JACKSONVILLE, Fla. — Georgia’s loss Saturday was all Joe Cox’s fault — just ask him.
“I lost the game with three picks,” said the Bulldogs’ embattled quarterback. “That score does not reflect how we played, how we moved the ball. It’s the truth. Any time you turn the ball over that many times and give people chances to score, a good team’s going to score. And they did. That’s why we got beat.”
Cox, a fifth-year senior and first-year starter, waited a long time for his shot at Florida. He got it Saturday in Jacksonville, but it didn’t go the way he had dreamed.
The fiery Charlotte, N.C. native, the redhead that his teammates all love as a person and a leader, threw three interceptions, helping squelch any hope the Bulldogs had at making a run at the nation’s No. 1 team.
Sign Up and Save
Get six months of free digital access to the Ledger-Enquirer
“It’s tough. You work so hard for a moment, and when it doesn’t go your way, especially with everything you put into it, it’s as bad as you would imagine,” Cox said.
“Not a lot of people have to deal with that and know what it feels like. And it’s not just me. It’s all these seniors. And all these young guys too. This isn’t the way that Georgia should play football. I feel bad for the whole senior class, being our last shot against Florida. And I feel bad for everybody in our program. We know how we’re supposed to play, and, so far, we haven’t clicked at all and gotten done what we were supposed to do.”
After waiting behind D.J. Shockley and Matthew Stafford, 2009 was Cox’s year to shine. He has had high points — he was a national offensive player of the week for a 375-yard, five-touchdown performance against Arkansas. He led a similarly impressive aerial attack against South Carolina.
But he also has thrown 12 interceptions and is the figurehead of a Georgia team that is now 4-4 for the first time under coach Mark Richt. His starting job has become a regular topic of discussion for people outside the program.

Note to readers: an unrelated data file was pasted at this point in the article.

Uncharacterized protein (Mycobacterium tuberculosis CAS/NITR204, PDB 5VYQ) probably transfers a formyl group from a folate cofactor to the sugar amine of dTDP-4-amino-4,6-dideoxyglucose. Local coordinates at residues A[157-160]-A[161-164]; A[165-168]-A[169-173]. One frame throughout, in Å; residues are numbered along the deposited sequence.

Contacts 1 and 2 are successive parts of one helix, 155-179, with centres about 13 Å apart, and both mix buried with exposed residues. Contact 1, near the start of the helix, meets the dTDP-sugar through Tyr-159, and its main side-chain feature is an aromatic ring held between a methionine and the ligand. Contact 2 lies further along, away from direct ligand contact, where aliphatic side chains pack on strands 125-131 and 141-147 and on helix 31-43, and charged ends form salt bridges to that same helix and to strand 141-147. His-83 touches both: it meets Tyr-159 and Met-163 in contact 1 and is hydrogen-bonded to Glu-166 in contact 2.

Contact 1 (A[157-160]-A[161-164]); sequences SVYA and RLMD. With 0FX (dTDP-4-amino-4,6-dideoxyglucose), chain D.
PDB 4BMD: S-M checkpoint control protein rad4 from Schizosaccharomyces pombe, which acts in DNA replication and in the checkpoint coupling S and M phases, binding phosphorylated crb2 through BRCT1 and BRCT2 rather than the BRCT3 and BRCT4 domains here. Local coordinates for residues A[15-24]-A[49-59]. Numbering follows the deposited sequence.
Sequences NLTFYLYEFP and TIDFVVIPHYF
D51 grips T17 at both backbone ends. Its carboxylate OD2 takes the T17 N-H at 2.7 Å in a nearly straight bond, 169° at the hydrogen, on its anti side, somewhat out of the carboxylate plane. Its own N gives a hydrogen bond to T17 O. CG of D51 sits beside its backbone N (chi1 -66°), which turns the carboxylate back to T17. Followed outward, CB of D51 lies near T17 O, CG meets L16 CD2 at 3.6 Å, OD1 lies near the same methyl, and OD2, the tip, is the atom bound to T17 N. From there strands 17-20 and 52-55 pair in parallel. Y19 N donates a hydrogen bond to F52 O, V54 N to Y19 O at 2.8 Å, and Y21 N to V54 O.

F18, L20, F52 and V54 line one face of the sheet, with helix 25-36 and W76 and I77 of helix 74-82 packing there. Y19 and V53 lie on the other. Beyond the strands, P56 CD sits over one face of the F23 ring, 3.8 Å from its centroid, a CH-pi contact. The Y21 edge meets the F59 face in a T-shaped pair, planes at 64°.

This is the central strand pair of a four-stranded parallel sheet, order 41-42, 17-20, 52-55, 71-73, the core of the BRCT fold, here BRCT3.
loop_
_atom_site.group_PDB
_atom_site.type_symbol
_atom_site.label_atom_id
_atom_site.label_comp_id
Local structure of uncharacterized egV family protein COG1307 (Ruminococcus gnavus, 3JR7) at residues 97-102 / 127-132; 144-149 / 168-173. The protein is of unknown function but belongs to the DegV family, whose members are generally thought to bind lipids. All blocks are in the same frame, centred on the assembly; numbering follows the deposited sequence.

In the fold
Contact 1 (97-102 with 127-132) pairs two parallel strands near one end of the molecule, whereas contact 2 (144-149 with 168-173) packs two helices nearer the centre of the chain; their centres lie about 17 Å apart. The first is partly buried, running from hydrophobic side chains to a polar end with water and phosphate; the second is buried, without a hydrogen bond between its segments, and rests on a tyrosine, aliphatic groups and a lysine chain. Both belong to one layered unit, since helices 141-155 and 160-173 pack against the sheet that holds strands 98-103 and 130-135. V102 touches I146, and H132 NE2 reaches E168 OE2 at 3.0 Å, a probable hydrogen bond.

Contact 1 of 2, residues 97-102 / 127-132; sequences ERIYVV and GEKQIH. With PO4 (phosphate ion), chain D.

Those on the field with him, though, still believe in him.
“He has been taking on the leadership of this program since January,” Richt said. “I think men, in general, want respect … Joe is a very respected man in our locker room and in our program. And even afterward, you could tell how badly he hurt about this thing. I can’t tell you how many guys, offense, defense, freshmen, sophomore, juniors, seniors, came up to him and wanted to let him know how they felt about him.”
Cox’s name probably won’t evoke warm fuzzies from Georgia fans, especially after Saturday’s performance. The cries for Logan Gray to take the reins still will be there. A clamoring for the start of the Aaron Murray era under center aren’t going anywhere either. When asked about the future of Georgia’s quarterback position Saturday, even Richt was more candid than usual about a possible change.
“I don’t know the answer to that,” Richt said. “I think we’re going to look at the big picture at all positions and just see what we think we need to do.”